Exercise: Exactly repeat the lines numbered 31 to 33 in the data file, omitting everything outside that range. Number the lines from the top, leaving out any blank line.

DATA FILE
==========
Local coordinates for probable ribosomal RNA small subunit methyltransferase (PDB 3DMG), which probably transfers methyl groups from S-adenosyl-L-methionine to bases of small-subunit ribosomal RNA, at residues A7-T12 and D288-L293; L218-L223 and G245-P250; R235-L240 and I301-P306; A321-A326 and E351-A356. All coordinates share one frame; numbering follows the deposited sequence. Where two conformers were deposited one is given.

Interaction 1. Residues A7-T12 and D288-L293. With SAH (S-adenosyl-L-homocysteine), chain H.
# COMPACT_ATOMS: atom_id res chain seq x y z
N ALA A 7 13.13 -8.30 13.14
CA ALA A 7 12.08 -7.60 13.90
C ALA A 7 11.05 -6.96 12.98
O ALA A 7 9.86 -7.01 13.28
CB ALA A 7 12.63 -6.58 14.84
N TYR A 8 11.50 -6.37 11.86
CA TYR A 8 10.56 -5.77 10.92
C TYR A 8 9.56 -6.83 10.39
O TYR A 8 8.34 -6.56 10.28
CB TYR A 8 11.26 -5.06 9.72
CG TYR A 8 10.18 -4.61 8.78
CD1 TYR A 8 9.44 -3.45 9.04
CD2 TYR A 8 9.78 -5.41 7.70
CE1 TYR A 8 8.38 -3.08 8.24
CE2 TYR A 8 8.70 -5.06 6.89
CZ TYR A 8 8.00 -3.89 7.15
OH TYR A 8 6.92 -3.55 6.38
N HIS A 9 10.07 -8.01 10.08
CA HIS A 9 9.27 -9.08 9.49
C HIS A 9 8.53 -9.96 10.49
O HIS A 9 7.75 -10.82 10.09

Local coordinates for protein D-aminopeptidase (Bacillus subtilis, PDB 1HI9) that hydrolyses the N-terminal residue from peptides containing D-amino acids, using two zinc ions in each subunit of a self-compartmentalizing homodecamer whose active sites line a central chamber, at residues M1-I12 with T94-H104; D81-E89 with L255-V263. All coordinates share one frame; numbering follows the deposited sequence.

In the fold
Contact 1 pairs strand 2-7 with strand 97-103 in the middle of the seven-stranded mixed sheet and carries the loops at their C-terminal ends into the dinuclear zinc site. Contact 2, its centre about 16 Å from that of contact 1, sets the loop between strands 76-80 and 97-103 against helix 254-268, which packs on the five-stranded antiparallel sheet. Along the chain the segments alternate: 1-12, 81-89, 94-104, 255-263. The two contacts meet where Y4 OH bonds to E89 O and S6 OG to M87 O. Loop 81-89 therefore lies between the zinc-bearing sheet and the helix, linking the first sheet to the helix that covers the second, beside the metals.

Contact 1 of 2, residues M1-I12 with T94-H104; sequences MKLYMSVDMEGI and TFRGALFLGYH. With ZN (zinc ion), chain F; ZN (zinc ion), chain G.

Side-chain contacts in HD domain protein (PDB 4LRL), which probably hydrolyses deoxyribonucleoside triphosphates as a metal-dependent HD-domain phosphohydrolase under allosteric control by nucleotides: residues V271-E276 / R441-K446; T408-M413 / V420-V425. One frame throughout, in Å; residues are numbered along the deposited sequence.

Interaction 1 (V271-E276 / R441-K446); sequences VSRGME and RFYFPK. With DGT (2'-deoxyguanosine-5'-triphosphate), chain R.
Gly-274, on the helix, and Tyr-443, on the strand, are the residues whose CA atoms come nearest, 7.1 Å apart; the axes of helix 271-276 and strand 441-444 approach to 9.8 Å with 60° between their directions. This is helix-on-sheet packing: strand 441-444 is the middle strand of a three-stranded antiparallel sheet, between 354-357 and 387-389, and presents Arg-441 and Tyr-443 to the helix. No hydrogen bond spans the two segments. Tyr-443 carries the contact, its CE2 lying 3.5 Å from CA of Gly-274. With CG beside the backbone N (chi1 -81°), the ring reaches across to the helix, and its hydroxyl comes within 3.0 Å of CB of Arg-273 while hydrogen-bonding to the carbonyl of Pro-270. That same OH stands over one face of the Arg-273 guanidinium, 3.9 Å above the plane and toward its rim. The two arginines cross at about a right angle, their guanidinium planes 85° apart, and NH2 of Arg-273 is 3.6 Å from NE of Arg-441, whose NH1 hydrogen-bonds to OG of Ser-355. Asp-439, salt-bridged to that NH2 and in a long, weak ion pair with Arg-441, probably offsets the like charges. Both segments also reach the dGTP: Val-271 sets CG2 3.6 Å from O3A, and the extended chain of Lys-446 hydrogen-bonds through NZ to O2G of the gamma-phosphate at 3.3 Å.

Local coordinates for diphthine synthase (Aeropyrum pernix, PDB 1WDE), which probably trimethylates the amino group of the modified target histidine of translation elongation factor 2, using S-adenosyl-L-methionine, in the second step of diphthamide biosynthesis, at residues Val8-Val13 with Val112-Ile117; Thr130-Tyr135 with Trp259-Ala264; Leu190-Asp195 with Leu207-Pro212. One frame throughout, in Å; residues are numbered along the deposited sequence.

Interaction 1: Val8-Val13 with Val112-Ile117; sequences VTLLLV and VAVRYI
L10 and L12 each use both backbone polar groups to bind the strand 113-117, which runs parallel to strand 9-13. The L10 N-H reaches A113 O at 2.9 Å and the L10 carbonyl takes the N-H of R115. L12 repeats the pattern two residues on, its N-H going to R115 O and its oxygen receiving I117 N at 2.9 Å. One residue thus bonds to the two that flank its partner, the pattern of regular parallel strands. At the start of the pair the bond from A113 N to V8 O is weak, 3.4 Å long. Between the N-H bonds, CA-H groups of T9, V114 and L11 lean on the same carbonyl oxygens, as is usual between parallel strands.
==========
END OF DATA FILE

Gly-274, on the helix, and Tyr-443, on the strand, are the residues whose CA atoms come nearest, 7.1 Å apart; the axes of helix 271-276 and strand 441-444 approach to 9.8 Å with 60° between their directions. This is helix-on-sheet packing: strand 441-444 is the middle strand of a three-stranded antiparallel sheet, between 354-357 and 387-389, and presents Arg-441 and Tyr-443 to the helix. No hydrogen bond spans the two segments. Tyr-443 carries the contact, its CE2 lying 3.5 Å from CA of Gly-274. With CG beside the backbone N (chi1 -81°), the ring reaches across to the helix, and its hydroxyl comes within 3.0 Å of CB of Arg-273 while hydrogen-bonding to the carbonyl of Pro-270. That same OH stands over one face of the Arg-273 guanidinium, 3.9 Å above the plane and toward its rim. The two arginines cross at about a right angle, their guanidinium planes 85° apart, and NH2 of Arg-273 is 3.6 Å from NE of Arg-441, whose NH1 hydrogen-bonds to OG of Ser-355. Asp-439, salt-bridged to that NH2 and in a long, weak ion pair with Arg-441, probably offsets the like charges. Both segments also reach the dGTP: Val-271 sets CG2 3.6 Å from O3A, and the extended chain of Lys-446 hydrogen-bonds through NZ to O2G of the gamma-phosphate at 3.3 Å.

Local coordinates for diphthine synthase (Aeropyrum pernix, PDB 1WDE), which probably trimethylates the amino group of the modified target histidine of translation elongation factor 2, using S-adenosyl-L-methionine, in the second step of diphthamide biosynthesis, at residues Val8-Val13 with Val112-Ile117; Thr130-Tyr135 with Trp259-Ala264; Leu190-Asp195 with Leu207-Pro212. One frame throughout, in Å; residues are numbered along the deposited sequence.

Interaction 1: Val8-Val13 with Val112-Ile117; sequences VTLLLV and VAVRYI